Musically Sublime rewrites musically the history and philosophy of the sublime. Music enables us to reconsider the traditional course of sublime feeling on a track from pain to pleasure. Resisting the notion that there is a single format for sublime feeling, Wurth shows how, from the mid eighteenth century onward, sublime feeling is, instead, constantly rearticulated in a complex interaction with musicality. Wurth takes as her point of departure Immanuel Kant's Critique of Judgment and Jean-Fran+ois Lyotard's aesthetic writings of the 1980s and 1990s. Kant framed the sublime narratively as an epic of self-transcendence. By contrast, Lyotard sought to substitute open immanence for Kantian transcendence, yet he failed to deconstruct the Kantian epic. The book performs this deconstruction by juxtaposing eighteenth- and nineteenth-century conceptions of the infinite, Sehnsucht, the divided self, and unconscious drives with contemporary readings of instrumental music. Critically assessing Edmund Burke, James Usher, E.T.A. Hoffmann, Novalis, Friedrich H+lderlin, Arthur Schopenhauer, Richard Wagner, and Friedrich Nietzsche, this book re-presents the sublime as a feeling that defers resolution and hangs suspended between pain and pleasure. Musically Sublime rewrites the mathematical sublime as diff+rance, while it redresses the dynamical sublime as trauma: unending, undetermined, unresolved.Whereas most musicological studies in this area have focused on traces of the Kantian sublime in Handel, Haydn, and Beethoven, this book calls on the nineteenth-century theorist Arthur Seidl to analyze the sublime of, rather than in, music. It does so by invoking Seidl's concept of formwidrigkeit (form-contrariness) in juxtaposition with Romantic piano music, (post)modernist musical minimalisms, and Lyotard's postmodern sublime. It presents a sublime of matter, rather than form-performative rather than representational. In doing so, Musically Sublime shows that the binary distinction Lyotard posits between the postmodern and romantic sublime is finally untenable.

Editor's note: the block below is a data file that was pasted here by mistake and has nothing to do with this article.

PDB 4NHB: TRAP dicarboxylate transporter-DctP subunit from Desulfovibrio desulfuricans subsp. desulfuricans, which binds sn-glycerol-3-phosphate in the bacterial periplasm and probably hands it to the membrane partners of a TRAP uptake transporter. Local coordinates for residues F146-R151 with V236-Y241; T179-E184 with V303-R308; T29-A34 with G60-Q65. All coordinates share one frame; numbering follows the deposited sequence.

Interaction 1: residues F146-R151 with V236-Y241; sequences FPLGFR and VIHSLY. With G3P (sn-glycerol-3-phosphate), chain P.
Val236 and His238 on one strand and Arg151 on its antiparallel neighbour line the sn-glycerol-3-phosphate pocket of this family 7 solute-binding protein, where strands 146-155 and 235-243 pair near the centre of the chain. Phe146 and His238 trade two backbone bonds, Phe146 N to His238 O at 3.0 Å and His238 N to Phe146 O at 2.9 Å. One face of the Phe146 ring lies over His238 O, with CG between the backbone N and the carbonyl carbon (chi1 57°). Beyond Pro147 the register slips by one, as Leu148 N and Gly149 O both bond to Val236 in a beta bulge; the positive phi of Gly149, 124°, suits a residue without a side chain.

Fordham University Press
Indeterminacy, Infinity, Irresolvability